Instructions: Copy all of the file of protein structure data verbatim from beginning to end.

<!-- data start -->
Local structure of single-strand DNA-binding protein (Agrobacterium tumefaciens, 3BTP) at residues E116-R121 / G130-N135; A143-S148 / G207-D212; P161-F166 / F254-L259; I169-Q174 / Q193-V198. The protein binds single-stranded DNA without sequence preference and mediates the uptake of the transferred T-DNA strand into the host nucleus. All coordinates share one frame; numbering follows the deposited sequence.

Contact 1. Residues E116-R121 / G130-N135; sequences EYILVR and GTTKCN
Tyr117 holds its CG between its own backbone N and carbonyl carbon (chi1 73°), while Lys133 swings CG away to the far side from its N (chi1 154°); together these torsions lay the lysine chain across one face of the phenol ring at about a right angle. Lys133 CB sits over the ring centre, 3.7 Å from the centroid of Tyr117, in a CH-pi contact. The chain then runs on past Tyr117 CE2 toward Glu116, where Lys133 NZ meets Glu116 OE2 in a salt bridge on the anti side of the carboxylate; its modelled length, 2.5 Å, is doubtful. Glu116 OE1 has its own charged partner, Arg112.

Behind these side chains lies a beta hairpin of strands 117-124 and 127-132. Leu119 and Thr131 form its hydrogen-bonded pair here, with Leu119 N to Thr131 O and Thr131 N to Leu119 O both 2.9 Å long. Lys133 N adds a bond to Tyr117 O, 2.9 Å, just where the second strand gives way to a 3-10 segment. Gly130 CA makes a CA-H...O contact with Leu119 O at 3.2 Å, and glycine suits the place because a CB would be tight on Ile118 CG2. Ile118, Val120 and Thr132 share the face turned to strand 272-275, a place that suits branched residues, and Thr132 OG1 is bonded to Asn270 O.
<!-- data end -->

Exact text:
Local structure of single-strand DNA-binding protein (Agrobacterium tumefaciens, 3BTP) at residues E116-R121 / G130-N135; A143-S148 / G207-D212; P161-F166 / F254-L259; I169-Q174 / Q193-V198. The protein binds single-stranded DNA without sequence preference and mediates the uptake of the transferred T-DNA strand into the host nucleus. All coordinates share one frame; numbering follows the deposited sequence.

Contact 1. Residues E116-R121 / G130-N135; sequences EYILVR and GTTKCN
Tyr117 holds its CG between its own backbone N and carbonyl carbon (chi1 73°), while Lys133 swings CG away to the far side from its N (chi1 154°); together these torsions lay the lysine chain across one face of the phenol ring at about a right angle. Lys133 CB sits over the ring centre, 3.7 Å from the centroid of Tyr117, in a CH-pi contact. The chain then runs on past Tyr117 CE2 toward Glu116, where Lys133 NZ meets Glu116 OE2 in a salt bridge on the anti side of the carboxylate; its modelled length, 2.5 Å, is doubtful. Glu116 OE1 has its own charged partner, Arg112.

Behind these side chains lies a beta hairpin of strands 117-124 and 127-132. Leu119 and Thr131 form its hydrogen-bonded pair here, with Leu119 N to Thr131 O and Thr131 N to Leu119 O both 2.9 Å long. Lys133 N adds a bond to Tyr117 O, 2.9 Å, just where the second strand gives way to a 3-10 segment. Gly130 CA makes a CA-H...O contact with Leu119 O at 3.2 Å, and glycine suits the place because a CB would be tight on Ile118 CG2. Ile118, Val120 and Thr132 share the face turned to strand 272-275, a place that suits branched residues, and Thr132 OG1 is bonded to Asn270 O.